‘The inspiration is endless:’ An ingredient the world’s top chefs recommend
Posted: June 13, 2019 | Word Count: 600
Chefs Laurent Manrique, Roland Passot and Gerald Hirigoyen hold the most envied title of their profession: Maître Cuisinier de France or Master Chef of France. Chefs are chosen to join one of the world’s most prestigious culinary associations through an exhaustive six-month review process that dates to 1951.
For the three Bay Area residents and San Francisco restaurateurs, being named a Master Chef of France is a lifetime achievement, significant career milestone and distinct honor all in one. This year, they also play host to the organization’s annual Global Conference in San Francisco. They gathered to discuss what’s inspiring them and how local ingredients shape their dishes.
The common food item on their short lists? Pistachios, with which they are very familiar, having seen the pistachio orchards that line the landscape throughout central and northern California.
“One of our duties as a Master Chef is to participate actively to promote products of ‘top quality,’” said Hirigoyen, owner of Piperade. “Pistachios grown here in California, not far from San Francisco, are superior in color and taste. I love to use pistachios because not only are they a great thing visually, they are healthy, too. They’re buttery in flavor, but the lowest in fat, actually. They can go in toppings, fillings and soups."
The green nut’s versatility appeals to the proprietor of popular Café del la Presse, Manrique, as well. “When I came to California, I discovered the greatness of cooking with pistachios. There are so many things you can do, from savory dishes to sweet. The inspiration is endless. Put them on salads and in pates. Even when you cook pistachios, they keep that wonderful texture and crunch.”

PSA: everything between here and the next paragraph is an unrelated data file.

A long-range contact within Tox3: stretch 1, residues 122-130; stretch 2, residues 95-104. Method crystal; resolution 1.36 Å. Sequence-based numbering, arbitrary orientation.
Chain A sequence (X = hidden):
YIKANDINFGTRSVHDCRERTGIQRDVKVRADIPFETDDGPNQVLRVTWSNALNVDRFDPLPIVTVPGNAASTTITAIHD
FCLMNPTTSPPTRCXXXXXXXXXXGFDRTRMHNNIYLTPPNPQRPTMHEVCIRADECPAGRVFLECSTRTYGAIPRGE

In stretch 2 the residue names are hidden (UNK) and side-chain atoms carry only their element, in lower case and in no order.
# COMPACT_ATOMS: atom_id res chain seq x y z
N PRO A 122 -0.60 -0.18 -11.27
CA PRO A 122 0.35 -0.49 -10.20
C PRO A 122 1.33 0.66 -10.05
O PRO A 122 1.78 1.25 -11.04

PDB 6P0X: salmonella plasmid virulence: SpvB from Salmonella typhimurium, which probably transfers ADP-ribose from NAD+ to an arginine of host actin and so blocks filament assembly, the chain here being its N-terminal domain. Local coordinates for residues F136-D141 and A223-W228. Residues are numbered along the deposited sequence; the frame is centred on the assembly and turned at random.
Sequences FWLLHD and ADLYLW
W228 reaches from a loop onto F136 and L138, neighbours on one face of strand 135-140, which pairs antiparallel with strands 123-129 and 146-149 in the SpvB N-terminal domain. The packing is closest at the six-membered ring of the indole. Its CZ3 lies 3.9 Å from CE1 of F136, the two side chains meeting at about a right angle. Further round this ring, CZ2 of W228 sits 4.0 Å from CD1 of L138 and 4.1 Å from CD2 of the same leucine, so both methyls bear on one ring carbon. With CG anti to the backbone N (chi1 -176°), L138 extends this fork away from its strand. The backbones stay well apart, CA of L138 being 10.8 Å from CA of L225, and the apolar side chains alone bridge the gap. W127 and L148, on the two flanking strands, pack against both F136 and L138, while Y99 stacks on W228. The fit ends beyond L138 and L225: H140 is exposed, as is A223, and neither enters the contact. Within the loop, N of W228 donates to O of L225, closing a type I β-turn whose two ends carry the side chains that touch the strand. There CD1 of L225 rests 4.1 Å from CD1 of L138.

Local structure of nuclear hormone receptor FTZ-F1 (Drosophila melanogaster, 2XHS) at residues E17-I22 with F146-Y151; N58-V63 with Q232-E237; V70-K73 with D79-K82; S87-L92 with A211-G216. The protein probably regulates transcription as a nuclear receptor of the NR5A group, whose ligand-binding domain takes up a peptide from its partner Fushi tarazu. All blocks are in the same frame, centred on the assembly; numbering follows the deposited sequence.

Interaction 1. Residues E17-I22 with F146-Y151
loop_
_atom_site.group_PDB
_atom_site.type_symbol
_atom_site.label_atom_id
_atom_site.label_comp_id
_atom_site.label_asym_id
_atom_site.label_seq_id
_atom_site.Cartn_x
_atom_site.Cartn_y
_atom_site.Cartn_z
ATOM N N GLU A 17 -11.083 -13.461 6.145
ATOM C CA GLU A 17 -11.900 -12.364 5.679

At La Folie on Russian Hill, Chef Passot’s cuisine blends French tradition with contemporary culinary creativity, and features seasonal, fresh, organic and sustainably harvested fare that is locally sourced whenever possible. “French cuisine doesn’t have to be rich to be delicious. I use pistachios because of their natural, healthy fats and oils. Plus they have great flavor and give you energy, just eating them out of hand with an aperitif.”
Pistachio Gazpacho with Watermelon and Cucumber
By Chef Gerald Hirigoyen, Piperade, San Francisco
Yield: 4 servings
2 cups pistachios, shelled
1 medium cucumber, peeled, seeded and diced in 1/2-inch cubes
1 cup celery stalk, diced
1 1/2 cups Pain de mie (or other soft white bread), chopped
2 small garlic cloves, degermed and finely chopped
4 cups cold water
Juice of one lemon
2 teaspoons kosher salt
1 cup watermelon, 1/4-inch cubes
1 cup croutons
4 sprigs fresh tarragon
1/8 teaspoon ground white pepper
Extra virgin olive oil
In a large bowl, combine the pistachios, most of the diced cucumber (reserving a small amount for garnish), celery, pain de mie, garlic and water.
Working in two separate batches, pour half of the ingredients into a blender and puree on high speed until contents are smooth throughout, about 2 minutes, and then transfer to a large bowl. Repeat with remaining ingredients. Stir in the freshly squeezed lemon juice.
Strain the liquid through a fine-mesh sieve into a glass bowl or airtight container, gently pushing all of the liquid through with a spatula or back of a ladle. Discard the solid ingredients.
Season the soup with salt; refrigerate until well chilled, at least 2 hours or overnight.
To serve, divide the soup into 4 shallow bowls and garnish evenly with the reserved cucumber and diced watermelon. Scatter croutons and a sprig of tarragon on top of each bowl. Season with ground white pepper to taste and drizzle small dots of extra virgin olive oil over the top.